In that case, the question that arose for decision was whether a later suit was barred under Order 2, Rule 2 C. P. C. The plaintiff in that suit filed an earlier suit claiming certain properties in Oudh as the heir of one Rani Barkatunnisa. But subsequently, he filed the suit out of which the appeal went to the Privy Council claiming the properties referred to as the Shahjahanpur properties. The plaintiff claimed this also as the heir of Rani Barkatunnisa. The Privy Council pointed out that the cause of action which the plaintiff had both with regard to the Oudh properties and with regard to the Shahjahanpur properties was the same viz., the death of Rani Barkatunnissa and the devolution of title to those properties on the plaintiff as the heir and that the cause of action was one with regard to both sets of properties. Therefore, the Privy Council held that the later suit was barred under Order 2, Rule 2 C. P. C. It was pointed out in that decision that the nature of the defences of the respective defendants with regard to The different properties had no relevancy at all in considering the question whether there was only one cause of action or separate and distinct causes of action. The property, admittedly, belonged to one Rani Barkatunnissa and the only question was whether the plaintiff was entitled to these two sets of properties as her heir.
I do not think that this decision of the Privy Council supports the contention of the learned counsel for the petitioner. A passage from the judgment of Bowen L. J. in Kitchen v. Campbell, 1772 ER 487 referred to in the above decision of the Privy Council is strongly relied upon by the learned counsel for the petitioner. That passage is as follows:
'.....And one great criterion of this identity is that the same evidence will maintain both actions.' I am asked to apply this to the present case. I shall refer to this contention presently. Sri Bapiraju relied also upon a decision of the Calcutta High Court in Kapil Charan v. Gitanjali, : AIR1951Cal509 . On a close scrutiny of the facts in that case, I find that the only question that arose for consideration was whether the properties stood in the names of the defendants benami for the plaintiff and whether the plaintiff was the real owner of the defendants. If was under those circumstances that the learned judges held that the cause of action was one and was not separate and distinct for each of the sale deeds under which the properties were purchased in the names of the defendants. In my opinion, this decision does not support the argument of the learned counsel for the petitioner. In the present case, the plaintiff claims the amounts due under six Insurance policies on the death of his wife, whose life was assured under these policies. The plaintiff really is not claiming this money as belonging to his deceased wife, on the ground that he is entitled to the monies as her heir. In fact, he is seeking to enforce the terms of each of these policies. It cannot be denied that each of these policies is a separate contract and each contract gives rise to a separate cause of action.
It is conceded, that, if these policies matured during the lifetime of the plaintiff's wife then the right of the plaintiff and his wife to recover the monies due under each of these policies will be based on distinct and separate cause of action based upon these policies. But what is suggested before me is that, because a person, whose life was assured, died and the amounts due under these several policies fell due and because the only person now entitled to recover these amounts, under these policies is the plaintiff alone, the cause of action for the several amounts due as per the terms of the several policies is one. I cannot accept this contention. The cause of action, as already stated, for each policy is distinct and separate. May be, the death of the plaintiff's wife is part of the cause of action for the claim made on the basis of each of these policies. But it only means that part of the cause of action is the same so that the plaintiff may get a decree for the amount due on each of the policies. He has to prove not only the death of the person, whose life was assured, hut also the terms of each individual policy.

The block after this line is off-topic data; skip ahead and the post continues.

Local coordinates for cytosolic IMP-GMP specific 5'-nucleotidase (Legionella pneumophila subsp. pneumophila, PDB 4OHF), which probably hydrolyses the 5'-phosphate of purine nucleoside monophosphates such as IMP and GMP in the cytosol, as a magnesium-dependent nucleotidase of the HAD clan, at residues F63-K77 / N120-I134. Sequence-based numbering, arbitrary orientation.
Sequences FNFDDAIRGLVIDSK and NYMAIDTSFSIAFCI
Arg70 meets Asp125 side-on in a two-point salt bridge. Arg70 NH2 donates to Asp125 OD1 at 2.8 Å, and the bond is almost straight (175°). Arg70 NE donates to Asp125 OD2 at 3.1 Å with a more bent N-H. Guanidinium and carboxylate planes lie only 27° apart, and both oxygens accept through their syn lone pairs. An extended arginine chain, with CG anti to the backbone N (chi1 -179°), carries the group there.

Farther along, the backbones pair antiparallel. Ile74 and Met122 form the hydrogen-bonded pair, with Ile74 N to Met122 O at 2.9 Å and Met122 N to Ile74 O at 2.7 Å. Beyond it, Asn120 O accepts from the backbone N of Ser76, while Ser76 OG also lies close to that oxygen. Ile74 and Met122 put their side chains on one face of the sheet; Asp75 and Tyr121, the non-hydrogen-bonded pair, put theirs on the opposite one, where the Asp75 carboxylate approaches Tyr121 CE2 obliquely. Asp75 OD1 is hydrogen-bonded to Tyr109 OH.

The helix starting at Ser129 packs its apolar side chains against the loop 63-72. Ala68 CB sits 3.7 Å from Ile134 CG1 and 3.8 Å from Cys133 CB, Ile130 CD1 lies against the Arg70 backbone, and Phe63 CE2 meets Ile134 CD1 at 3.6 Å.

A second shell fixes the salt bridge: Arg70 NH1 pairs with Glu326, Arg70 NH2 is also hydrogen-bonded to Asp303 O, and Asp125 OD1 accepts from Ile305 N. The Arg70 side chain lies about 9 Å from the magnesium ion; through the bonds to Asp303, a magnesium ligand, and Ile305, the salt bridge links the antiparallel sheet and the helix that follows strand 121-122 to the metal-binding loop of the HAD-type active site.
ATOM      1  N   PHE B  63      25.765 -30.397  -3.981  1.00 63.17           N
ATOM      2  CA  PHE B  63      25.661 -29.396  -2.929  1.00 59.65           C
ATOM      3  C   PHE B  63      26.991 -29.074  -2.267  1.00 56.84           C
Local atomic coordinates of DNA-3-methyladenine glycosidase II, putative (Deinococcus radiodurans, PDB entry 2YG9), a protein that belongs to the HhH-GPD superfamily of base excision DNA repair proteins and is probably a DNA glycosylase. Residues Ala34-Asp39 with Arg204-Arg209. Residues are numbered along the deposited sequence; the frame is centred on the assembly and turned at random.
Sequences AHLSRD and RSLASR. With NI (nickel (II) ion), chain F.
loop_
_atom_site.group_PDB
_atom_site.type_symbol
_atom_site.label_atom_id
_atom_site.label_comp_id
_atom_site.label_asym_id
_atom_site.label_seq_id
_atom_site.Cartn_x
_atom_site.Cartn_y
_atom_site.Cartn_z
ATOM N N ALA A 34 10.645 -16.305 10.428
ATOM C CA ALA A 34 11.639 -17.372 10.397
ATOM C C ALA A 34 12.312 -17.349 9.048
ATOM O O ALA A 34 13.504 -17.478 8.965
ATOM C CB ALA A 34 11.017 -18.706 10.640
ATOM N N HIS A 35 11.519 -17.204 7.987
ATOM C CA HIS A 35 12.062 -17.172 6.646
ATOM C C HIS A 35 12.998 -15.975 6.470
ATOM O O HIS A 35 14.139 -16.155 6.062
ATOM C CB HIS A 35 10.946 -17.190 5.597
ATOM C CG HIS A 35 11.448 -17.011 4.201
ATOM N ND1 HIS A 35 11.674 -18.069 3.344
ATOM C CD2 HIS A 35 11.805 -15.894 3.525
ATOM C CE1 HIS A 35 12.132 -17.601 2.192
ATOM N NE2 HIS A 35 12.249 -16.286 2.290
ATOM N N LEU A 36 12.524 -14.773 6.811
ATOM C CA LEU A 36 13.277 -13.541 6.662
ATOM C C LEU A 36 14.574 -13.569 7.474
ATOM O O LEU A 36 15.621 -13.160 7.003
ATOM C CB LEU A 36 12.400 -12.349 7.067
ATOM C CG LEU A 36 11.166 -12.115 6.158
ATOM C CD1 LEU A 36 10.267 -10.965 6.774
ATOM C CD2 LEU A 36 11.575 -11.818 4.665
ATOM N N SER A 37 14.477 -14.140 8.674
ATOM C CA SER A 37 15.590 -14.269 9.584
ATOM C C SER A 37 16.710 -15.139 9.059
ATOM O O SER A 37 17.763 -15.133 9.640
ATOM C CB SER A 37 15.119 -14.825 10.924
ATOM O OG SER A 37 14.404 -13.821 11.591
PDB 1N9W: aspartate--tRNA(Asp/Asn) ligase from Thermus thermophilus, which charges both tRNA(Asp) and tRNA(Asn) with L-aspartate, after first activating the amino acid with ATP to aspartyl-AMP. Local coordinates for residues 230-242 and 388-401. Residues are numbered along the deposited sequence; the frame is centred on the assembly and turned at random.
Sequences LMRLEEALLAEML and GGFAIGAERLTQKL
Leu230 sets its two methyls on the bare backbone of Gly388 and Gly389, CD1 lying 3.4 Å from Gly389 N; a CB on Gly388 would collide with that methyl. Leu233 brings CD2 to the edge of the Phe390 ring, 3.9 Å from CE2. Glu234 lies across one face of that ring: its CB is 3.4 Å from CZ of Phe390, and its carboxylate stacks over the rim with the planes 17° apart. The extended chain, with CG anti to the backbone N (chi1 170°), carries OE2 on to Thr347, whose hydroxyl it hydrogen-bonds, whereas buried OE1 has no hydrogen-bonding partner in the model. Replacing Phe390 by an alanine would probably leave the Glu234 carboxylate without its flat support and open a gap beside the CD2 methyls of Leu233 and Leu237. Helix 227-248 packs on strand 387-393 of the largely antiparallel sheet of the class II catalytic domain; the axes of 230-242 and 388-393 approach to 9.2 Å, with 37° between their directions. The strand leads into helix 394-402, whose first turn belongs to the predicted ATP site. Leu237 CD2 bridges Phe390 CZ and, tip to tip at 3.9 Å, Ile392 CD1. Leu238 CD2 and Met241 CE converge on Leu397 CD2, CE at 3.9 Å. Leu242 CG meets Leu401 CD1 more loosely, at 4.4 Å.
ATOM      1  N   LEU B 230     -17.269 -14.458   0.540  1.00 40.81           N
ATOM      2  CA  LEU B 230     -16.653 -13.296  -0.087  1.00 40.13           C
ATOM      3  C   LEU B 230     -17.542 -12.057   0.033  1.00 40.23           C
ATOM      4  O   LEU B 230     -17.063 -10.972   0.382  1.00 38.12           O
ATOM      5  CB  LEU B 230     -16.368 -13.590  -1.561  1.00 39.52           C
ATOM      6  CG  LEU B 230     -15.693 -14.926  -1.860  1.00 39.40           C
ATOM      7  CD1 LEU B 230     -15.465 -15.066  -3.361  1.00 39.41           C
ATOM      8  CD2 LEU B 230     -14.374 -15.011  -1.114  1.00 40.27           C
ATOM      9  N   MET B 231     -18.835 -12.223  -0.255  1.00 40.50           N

Therefore, in my view, this is a suit in which reliefs under several, distinct policies of insurance which gave rise to distinct and separate causes of action are combined for the simple reason that such a procedure is permitted under Order 1 Rule 3 C. P. C. and that Section 6, Clause (3) of the Andhra Court Fees and Suits Valuation Act applies to this case and that each claim made under each of these policies has to be separately valued and court-fee paid thereon separately and that it is not permissible for the plaintiff to pay the Court-fee on the aggregate amount claimed in the plaint. As regards the argument of the learned counsel for the petitioner based upon the evidence being common, I must point out that the evidence with regard to each of these policies is bound to be different. Certain facts might have been suppressed with regard to one policy and they might have been disclosed when another policy was taken. Therefore, it cannot be predicated that the same evidence will maintain the claim under each of those policies of insurance.
4. The order of the lower Court is right and the civil revision petition is dismissed. The costs in this revision petition will abide and follow the result of the suit.
5. This petition having been set down this day for being mentioned, pursuant to the letter filed by the advocate for the petitioner, the Court made the following Order:
Time for payment of the Court fee is two months from today.